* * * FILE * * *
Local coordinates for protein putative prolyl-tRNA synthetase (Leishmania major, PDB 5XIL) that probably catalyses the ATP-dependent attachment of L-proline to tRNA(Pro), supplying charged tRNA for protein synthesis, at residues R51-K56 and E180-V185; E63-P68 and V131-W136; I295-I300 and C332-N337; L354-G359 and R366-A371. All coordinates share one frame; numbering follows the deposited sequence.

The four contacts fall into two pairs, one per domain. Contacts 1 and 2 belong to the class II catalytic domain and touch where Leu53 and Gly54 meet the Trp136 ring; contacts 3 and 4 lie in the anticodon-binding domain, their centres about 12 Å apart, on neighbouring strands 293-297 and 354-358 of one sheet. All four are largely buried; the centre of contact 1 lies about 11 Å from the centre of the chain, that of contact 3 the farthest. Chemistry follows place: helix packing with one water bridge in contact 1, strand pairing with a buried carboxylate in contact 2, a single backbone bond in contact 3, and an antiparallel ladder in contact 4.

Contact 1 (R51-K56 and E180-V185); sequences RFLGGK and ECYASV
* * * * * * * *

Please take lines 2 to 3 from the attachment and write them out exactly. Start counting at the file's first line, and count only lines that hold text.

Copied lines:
The four contacts fall into two pairs, one per domain. Contacts 1 and 2 belong to the class II catalytic domain and touch where Leu53 and Gly54 meet the Trp136 ring; contacts 3 and 4 lie in the anticodon-binding domain, their centres about 12 Å apart, on neighbouring strands 293-297 and 354-358 of one sheet. All four are largely buried; the centre of contact 1 lies about 11 Å from the centre of the chain, that of contact 3 the farthest. Chemistry follows place: helix packing with one water bridge in contact 1, strand pairing with a buried carboxylate in contact 2, a single backbone bond in contact 3, and an antiparallel ladder in contact 4.

Contact 1 (R51-K56 and E180-V185); sequences RFLGGK and ECYASV